In my previous blog post I showed you how to create a cross account, cross region pipeline with CodePipeline. Today I’ll show you how to extend that pipeline so that your developers can have there own pipelines whilst also staying up to date on the latest changes.
First, a quick recap of the previous post. In the previous post we created a pipeline much like the following.
This pipeline allowed deployments to multiple AWS account and regions from a single place. Artifacts are built once and used throughout the process.
That did what we wanted; it allowed us to use CodePipeline for our DevOps practices. But we are developers; we always want more.
One of the great features we have at my current employer is the ability to create an AWS account for each developer. That account can run a full deployment of our application, acting just like the real thing. We use forks from the “real” repository to feed our developer account pipelines. This means that developers can test changes without impacting others, experiment in a safe place, and share changes without pushing to master. The most common issue we have is in keeping those accounts up to date.
The way we used to stay up to date (and still do for much of the code that hasn’t been moved to the new stack) was to merge in the upstream changes to the individual developer forks and push those changes to master. That would trigger a build in the developer’s AWS account, which would update their stack. As you might imagine, there are some significant drawbacks to this approach.
- As the number of repositories grows the number of forks that I need to merge keeps increasing.
- A developer could spend as much time merging changes as they spend making changes.
- This can also lead out of sync environments, which leads to invalid experimentation.
- The same code has to be built once for each developer account. Given that we are using CodeBuild (or, more importantly, build as code) this isn’t a huge issue, but as the organization grows the cost of doing this grows. Plus, it just feels better when the artifacts are the same everywhere.
On the first point, one could choose to point to the upstream repository instead of using a fork, but that makes it more difficult to make changes later, should you need to.
So, how do we change this?
The solution to the problem is actually pretty simple. Every time an artifact is created in the “real” build account you replicate the artifacts to any developer accounts. As a result each change in the “real” account leads to the same change being applied in the developer accounts. After all, all of our pipelines are triggered from an artifact in an S3 bucket.
If you want to make changes that don’t go to everyone you change the code in your fork, which kicks off a build in your account, puts artifacts in your build S3 bucket, and triggers the pipeline in your account. If you aren’t working on something, or even never work on some bit of code, the code will always be the same as what is in your dev environment (or whatever you deploy to from your build pipeline).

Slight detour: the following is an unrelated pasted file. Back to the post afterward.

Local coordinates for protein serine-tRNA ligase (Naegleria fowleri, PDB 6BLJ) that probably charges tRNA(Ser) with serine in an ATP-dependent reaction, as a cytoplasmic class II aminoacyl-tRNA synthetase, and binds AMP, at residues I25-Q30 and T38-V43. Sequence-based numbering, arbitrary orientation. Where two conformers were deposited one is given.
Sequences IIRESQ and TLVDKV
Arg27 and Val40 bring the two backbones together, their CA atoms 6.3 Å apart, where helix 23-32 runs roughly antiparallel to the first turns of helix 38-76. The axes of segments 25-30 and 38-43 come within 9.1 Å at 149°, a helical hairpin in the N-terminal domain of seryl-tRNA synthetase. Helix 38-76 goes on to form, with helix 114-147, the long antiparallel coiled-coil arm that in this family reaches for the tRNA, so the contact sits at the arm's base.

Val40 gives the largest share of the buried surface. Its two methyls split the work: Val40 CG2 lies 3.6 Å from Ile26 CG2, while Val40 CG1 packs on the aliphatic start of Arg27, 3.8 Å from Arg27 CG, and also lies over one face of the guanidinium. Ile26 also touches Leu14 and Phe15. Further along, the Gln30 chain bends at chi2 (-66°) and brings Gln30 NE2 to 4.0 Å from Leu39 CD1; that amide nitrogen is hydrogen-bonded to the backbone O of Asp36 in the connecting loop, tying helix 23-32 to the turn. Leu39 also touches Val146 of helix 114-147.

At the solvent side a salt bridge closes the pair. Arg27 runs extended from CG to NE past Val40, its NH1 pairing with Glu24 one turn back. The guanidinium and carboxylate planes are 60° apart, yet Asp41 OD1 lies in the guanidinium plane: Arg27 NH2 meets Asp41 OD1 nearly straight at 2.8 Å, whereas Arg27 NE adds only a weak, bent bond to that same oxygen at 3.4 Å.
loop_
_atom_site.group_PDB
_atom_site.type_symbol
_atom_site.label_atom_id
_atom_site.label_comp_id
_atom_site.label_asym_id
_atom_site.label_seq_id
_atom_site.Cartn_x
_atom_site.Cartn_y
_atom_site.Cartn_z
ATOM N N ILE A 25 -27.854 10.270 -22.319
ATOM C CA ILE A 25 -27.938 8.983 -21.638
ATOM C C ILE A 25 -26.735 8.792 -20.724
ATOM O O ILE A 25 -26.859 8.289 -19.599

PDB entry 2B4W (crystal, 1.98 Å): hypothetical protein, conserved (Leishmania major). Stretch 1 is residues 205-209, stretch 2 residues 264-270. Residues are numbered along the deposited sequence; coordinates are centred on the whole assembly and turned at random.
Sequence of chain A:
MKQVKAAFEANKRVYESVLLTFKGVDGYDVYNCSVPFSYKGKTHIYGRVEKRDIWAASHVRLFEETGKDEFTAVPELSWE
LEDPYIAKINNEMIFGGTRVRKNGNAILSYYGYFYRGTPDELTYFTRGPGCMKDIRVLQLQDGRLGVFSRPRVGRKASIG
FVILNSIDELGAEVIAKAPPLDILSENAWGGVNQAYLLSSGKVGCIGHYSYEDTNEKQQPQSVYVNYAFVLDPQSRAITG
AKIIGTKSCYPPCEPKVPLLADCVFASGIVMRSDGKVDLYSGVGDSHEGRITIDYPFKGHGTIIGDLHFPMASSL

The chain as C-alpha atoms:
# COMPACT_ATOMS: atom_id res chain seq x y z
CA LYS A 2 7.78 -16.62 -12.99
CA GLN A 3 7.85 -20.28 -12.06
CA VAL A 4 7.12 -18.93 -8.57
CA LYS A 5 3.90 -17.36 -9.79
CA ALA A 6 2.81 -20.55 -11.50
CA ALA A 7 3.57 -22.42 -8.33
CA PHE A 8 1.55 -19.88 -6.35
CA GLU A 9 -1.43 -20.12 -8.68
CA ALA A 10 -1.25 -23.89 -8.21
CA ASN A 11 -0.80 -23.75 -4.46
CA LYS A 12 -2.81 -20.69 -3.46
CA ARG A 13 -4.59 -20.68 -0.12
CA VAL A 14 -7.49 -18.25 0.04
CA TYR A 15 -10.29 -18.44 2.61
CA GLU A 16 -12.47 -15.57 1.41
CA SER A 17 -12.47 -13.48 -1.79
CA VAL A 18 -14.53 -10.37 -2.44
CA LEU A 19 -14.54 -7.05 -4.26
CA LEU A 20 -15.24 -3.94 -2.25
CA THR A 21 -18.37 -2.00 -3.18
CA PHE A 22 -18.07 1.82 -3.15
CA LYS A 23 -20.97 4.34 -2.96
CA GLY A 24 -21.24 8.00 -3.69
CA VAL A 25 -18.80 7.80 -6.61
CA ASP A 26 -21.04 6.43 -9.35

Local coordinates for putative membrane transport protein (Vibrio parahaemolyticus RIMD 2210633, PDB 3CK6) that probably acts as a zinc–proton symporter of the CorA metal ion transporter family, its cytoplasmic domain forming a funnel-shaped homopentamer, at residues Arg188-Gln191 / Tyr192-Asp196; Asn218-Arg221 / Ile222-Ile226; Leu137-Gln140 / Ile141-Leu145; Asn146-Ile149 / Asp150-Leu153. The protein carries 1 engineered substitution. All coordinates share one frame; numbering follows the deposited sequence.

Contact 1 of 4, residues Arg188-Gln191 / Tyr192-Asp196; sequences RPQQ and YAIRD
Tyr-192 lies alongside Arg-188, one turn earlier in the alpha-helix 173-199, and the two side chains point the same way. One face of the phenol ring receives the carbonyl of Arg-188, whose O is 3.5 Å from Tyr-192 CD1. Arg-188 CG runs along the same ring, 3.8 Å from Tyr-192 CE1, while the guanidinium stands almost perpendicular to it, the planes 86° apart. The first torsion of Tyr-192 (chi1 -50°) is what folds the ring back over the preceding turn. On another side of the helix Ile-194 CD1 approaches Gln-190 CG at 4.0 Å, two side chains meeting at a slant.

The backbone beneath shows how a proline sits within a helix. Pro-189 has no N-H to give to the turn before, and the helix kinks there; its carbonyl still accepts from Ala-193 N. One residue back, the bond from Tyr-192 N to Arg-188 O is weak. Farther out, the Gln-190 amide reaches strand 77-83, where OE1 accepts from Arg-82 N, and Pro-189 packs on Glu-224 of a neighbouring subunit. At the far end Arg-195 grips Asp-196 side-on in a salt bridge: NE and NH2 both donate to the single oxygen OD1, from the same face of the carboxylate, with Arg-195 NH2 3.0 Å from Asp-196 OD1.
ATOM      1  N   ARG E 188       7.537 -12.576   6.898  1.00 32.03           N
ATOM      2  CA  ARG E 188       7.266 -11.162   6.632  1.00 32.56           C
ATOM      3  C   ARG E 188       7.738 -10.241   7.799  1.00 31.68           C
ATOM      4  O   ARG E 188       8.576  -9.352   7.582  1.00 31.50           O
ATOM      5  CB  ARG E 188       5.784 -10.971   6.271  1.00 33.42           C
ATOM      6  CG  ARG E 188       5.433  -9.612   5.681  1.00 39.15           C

I’ve been asked about the case when two people are working in the same code. My first answer to this is stop doing that. In all seriousness, it may be a sign that your code is doing too much. This model works well in a true microservices architecture, but may not work well in more monolithic structures.
Making it happen
To make all this work we start by following the directions for creating a cross account, cross region pipeline from the previous post. In our case we will likely only do one account, and thus one region, but if a developer wanted to do more he/she could do so.
Once you have the basic framework in place you need to take some additional steps.
The first additional step is to create a new stack using the ‘CrossAccountDeveloper.yaml`. This will create a bucket policy that will allow the “real” build account to access your developer build bucket.
Update the “Real” Build Account
Next, you’ll need to update the primary stack in the “real” build account. If you were looking closely at the CloudFormation template for this stack you may have noticed a few parameters that I haven’t talked about; EnableReplication, ReplicationBucketList, ReplicationBucketStarArns, ReplicationCMKs. You probably noticed a pattern here, they are all about replication. These are what need to be changed.
Obviously you’ll need to set EnableReplication to
true. The ReplicationBucketList will be a comma separated list of the buckets to replicate to (if this is the first developer account it will just be the one bucket). The ReplicationBucketStarArns is the full arns with full access, again, comma separated. The ReplicationCMKs are the arns of the keys for each account you’re replicating to.
Just like in the previous post, I’ve got an easier way to do this. Just run the
developer.sh script, supply the requested values, and let it do the work. You’ll need to know the account and region of the “real” build account, the account and region of your developer account, and you’ll need a profile configured with access to each. The rest will be taken care of for you.
Once you’re done, you’ll have something that looks a lot like this: